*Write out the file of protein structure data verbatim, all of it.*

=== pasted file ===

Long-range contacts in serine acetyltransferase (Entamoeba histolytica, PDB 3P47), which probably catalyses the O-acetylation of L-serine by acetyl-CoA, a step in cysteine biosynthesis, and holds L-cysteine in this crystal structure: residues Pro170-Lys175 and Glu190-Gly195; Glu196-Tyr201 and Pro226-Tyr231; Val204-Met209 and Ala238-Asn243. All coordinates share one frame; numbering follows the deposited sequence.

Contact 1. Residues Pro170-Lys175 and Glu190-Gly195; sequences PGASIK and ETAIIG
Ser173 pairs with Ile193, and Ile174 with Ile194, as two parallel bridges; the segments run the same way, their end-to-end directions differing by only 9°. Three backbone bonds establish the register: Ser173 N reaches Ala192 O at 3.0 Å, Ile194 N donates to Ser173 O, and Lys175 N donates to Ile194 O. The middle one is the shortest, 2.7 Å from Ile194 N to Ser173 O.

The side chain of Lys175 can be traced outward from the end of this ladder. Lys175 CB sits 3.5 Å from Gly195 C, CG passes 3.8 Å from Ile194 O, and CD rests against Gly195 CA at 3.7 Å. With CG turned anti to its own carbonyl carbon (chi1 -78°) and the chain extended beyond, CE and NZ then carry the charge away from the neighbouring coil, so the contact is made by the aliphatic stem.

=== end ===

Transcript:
Long-range contacts in serine acetyltransferase (Entamoeba histolytica, PDB 3P47), which probably catalyses the O-acetylation of L-serine by acetyl-CoA, a step in cysteine biosynthesis, and holds L-cysteine in this crystal structure: residues Pro170-Lys175 and Glu190-Gly195; Glu196-Tyr201 and Pro226-Tyr231; Val204-Met209 and Ala238-Asn243. All coordinates share one frame; numbering follows the deposited sequence.

Contact 1. Residues Pro170-Lys175 and Glu190-Gly195; sequences PGASIK and ETAIIG
Ser173 pairs with Ile193, and Ile174 with Ile194, as two parallel bridges; the segments run the same way, their end-to-end directions differing by only 9°. Three backbone bonds establish the register: Ser173 N reaches Ala192 O at 3.0 Å, Ile194 N donates to Ser173 O, and Lys175 N donates to Ile194 O. The middle one is the shortest, 2.7 Å from Ile194 N to Ser173 O.

The side chain of Lys175 can be traced outward from the end of this ladder. Lys175 CB sits 3.5 Å from Gly195 C, CG passes 3.8 Å from Ile194 O, and CD rests against Gly195 CA at 3.7 Å. With CG turned anti to its own carbonyl carbon (chi1 -78°) and the chain extended beyond, CE and NZ then carry the charge away from the neighbouring coil, so the contact is made by the aliphatic stem.